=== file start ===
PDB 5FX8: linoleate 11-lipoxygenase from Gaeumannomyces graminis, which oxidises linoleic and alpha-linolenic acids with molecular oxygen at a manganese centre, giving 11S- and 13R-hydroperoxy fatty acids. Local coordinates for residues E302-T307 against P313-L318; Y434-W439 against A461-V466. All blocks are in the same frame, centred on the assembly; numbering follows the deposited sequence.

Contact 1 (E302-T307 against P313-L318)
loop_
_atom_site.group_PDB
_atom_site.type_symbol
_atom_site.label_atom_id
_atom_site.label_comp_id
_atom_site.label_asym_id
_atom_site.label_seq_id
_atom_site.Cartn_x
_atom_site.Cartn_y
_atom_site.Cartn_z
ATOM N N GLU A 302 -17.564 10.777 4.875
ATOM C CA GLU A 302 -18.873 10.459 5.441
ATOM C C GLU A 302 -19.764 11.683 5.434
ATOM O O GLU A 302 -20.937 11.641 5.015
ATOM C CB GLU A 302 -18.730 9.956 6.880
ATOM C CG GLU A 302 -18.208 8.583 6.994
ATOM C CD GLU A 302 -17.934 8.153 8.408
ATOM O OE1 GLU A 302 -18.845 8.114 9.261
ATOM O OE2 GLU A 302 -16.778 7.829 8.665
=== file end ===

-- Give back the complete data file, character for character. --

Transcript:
PDB 5FX8: linoleate 11-lipoxygenase from Gaeumannomyces graminis, which oxidises linoleic and alpha-linolenic acids with molecular oxygen at a manganese centre, giving 11S- and 13R-hydroperoxy fatty acids. Local coordinates for residues E302-T307 against P313-L318; Y434-W439 against A461-V466. All blocks are in the same frame, centred on the assembly; numbering follows the deposited sequence.

Contact 1 (E302-T307 against P313-L318)
loop_
_atom_site.group_PDB
_atom_site.type_symbol
_atom_site.label_atom_id
_atom_site.label_comp_id
_atom_site.label_asym_id
_atom_site.label_seq_id
_atom_site.Cartn_x
_atom_site.Cartn_y
_atom_site.Cartn_z
ATOM N N GLU A 302 -17.564 10.777 4.875
ATOM C CA GLU A 302 -18.873 10.459 5.441
ATOM C C GLU A 302 -19.764 11.683 5.434
ATOM O O GLU A 302 -20.937 11.641 5.015
ATOM C CB GLU A 302 -18.730 9.956 6.880
ATOM C CG GLU A 302 -18.208 8.583 6.994
ATOM C CD GLU A 302 -17.934 8.153 8.408
ATOM O OE1 GLU A 302 -18.845 8.114 9.261
ATOM O OE2 GLU A 302 -16.778 7.829 8.665